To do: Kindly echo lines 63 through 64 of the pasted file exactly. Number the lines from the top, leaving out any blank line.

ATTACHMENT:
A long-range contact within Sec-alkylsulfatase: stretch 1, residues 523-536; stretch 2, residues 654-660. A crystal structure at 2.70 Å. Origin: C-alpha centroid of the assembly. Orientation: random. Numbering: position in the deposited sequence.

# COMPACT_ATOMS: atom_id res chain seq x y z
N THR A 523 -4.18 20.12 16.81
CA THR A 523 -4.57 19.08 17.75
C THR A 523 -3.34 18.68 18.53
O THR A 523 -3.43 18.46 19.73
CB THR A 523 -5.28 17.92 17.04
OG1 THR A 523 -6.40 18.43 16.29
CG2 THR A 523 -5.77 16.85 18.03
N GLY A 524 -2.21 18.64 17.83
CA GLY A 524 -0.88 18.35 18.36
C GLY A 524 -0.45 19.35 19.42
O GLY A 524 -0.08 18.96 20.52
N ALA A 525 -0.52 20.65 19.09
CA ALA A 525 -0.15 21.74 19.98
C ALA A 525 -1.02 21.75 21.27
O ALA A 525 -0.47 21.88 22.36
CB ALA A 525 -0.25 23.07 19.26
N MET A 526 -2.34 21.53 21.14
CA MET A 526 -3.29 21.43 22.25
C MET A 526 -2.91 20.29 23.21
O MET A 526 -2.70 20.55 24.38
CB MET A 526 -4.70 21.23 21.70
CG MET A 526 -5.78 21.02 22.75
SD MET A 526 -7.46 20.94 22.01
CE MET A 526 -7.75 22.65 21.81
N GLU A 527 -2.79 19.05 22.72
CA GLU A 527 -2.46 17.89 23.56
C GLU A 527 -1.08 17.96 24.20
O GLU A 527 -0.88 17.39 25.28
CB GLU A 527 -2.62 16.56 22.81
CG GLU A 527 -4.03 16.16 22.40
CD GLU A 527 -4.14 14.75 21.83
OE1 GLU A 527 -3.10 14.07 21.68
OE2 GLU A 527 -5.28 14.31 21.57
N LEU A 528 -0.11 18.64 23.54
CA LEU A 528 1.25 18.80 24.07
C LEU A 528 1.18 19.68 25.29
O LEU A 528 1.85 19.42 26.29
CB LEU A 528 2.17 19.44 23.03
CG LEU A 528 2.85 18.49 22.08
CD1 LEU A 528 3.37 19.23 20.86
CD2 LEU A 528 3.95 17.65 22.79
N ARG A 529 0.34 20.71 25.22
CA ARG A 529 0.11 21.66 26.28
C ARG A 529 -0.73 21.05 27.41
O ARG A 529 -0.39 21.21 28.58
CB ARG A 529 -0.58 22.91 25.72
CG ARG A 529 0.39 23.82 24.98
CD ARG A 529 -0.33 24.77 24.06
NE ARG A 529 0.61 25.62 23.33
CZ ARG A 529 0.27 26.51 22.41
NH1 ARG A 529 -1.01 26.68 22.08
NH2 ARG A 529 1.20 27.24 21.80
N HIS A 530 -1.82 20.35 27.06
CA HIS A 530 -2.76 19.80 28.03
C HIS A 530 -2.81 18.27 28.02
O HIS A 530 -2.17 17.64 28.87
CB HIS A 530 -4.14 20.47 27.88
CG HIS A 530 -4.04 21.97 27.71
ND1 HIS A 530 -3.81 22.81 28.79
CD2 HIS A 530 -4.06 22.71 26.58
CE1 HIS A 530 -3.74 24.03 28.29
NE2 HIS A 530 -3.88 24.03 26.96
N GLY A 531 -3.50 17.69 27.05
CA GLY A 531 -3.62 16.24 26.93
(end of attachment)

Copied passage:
CE1 HIS A 530 -3.74 24.03 28.29
NE2 HIS A 530 -3.88 24.03 26.96